Cassiopeia Coffee Roasters forms links with Peru farmers

Zac Suito's parents left Peru 38 years ago to start a new life in the Blue Mountains. But this year the Katoomba resident has reconnected with his family's South American roots, working with a non-government organisation (NGO) and local exporter to support Peruvian coffee farmers.

"I've always wanted to do something in Peru. It's where my parents are from - and it has a lot of potential for coffee," said Mr Suito, the owner of Cassiopeia Coffee Roasters based in Katoomba.

Lith Montes Quispe, the co-ordinator of Peru coffee projects for NGO Rikolto, spent the last two weeks in the Blue Mountains working on the project and learning about coffee culture in Australia.

"I connect the business with producer," she said. "We create a space for the stakeholders in the chain to meet and discuss issues and opportunity as well as creating an inclusive and sustainable business model where the company and producers can be better off."

Mr Suito, 31, spent a month in the northern Peru region of San Ignacio during coffee harvest season this July.

"There's a lot of stuff you can only learn if you're on the ground," he said.

With an elevation of about 1600m, farmers in the region work 10 hour days during the harvest, carefully handpicking the coffee.

"If you've ever picked (coffee) cherry, it's actually very difficult. It's not fun," said Mr Suito. "You're on steep slopes, you're in the sun, and to produce 100kg of green coffee you need about 650-700kg of cherry which can take a picker a week to harvest."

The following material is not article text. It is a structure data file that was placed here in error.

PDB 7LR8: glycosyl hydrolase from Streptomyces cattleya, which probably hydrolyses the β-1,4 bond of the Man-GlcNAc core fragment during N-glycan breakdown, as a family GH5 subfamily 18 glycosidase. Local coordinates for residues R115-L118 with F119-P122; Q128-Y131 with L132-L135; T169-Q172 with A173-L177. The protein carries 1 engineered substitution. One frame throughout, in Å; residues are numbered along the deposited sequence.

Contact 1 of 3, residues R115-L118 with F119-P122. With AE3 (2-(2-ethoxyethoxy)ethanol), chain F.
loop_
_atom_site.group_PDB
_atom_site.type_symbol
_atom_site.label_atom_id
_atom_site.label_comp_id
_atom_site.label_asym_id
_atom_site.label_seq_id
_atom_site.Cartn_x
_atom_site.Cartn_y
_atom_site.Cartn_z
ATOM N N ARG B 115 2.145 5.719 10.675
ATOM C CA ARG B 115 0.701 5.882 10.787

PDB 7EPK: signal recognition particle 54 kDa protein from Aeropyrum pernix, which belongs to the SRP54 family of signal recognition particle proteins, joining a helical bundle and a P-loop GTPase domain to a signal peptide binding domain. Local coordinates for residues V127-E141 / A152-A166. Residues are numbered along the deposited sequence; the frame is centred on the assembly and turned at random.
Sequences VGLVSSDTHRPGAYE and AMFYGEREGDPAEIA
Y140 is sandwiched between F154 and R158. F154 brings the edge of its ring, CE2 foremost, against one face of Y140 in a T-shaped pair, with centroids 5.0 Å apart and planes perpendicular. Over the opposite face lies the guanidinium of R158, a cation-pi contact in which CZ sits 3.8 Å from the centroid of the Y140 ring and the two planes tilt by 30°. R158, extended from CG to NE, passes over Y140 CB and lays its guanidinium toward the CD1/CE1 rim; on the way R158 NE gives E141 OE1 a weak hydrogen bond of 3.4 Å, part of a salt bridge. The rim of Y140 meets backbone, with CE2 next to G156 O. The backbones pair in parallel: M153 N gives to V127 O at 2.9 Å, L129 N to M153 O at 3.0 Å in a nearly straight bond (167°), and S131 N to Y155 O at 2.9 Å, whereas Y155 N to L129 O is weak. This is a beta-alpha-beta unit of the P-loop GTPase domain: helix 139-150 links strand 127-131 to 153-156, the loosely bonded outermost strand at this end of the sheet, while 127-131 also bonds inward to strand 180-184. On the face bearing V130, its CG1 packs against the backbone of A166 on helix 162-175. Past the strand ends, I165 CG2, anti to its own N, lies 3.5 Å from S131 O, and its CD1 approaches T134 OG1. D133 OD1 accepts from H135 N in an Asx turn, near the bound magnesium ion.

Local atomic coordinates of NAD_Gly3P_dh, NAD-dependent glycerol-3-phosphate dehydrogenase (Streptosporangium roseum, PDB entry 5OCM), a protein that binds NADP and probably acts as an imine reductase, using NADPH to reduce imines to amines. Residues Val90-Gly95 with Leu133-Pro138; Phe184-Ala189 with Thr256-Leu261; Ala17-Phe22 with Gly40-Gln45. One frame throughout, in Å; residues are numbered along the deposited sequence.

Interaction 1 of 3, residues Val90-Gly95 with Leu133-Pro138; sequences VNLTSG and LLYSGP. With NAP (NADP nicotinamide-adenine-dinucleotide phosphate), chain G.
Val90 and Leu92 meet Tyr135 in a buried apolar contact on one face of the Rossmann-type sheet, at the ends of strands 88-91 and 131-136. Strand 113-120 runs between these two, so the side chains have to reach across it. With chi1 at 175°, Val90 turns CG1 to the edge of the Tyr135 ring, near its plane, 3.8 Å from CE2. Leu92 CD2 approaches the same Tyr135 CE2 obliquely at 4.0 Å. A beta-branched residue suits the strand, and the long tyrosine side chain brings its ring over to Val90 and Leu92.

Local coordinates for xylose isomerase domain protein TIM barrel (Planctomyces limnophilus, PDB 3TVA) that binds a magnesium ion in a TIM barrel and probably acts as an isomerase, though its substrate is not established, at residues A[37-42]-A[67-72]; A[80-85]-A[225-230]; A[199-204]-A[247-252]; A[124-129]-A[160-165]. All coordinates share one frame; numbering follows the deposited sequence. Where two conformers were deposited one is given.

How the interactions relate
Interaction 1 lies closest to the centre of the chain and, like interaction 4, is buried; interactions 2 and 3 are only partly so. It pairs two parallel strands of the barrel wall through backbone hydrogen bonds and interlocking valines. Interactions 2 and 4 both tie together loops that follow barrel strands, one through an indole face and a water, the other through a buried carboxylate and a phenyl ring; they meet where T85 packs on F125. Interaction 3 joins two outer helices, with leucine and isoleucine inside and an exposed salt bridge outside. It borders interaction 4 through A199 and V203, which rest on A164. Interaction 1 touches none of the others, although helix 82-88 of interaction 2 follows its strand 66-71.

After processing, the farmers then drive their harvest three hours along a dangerous road, before transporting it across a river on a makeshift pulley system, ahead of another hour's drive to the co-operative that exports the coffee. Mr Suito has been working with local exporter, Approcassi.

He said the local farmers are unfazed by this arduous process. "They see it as not a problem," he said.

Improving the quality of the coffee harvested - and therefore the price local farmers are paid for it - is one of the project's goals. Peru has many small farm holders with plantations less than one hectare.

"Many farmers struggle with post-harvest processes due to lack of basic equipment and knowledge," said Mr Suito. "This year we sponsored two farms to install drying tables which will increase quality as many small farms dry their coffee on plastic tarps on the ground where it's difficult to maintain a good temperature airflow and consistent drying.

"Our idea next year is that we will work with three neighbouring farms and use the infrastructure that we have to create some smaller microlots with a unique story and market them differently," he said.

"But this is only scratching the surface of the issues that small holders face and depending on the country, weather and demand for coffee, things can change. This is our plan but, hey, 'everyone has a plan until they get punched in the mouth'."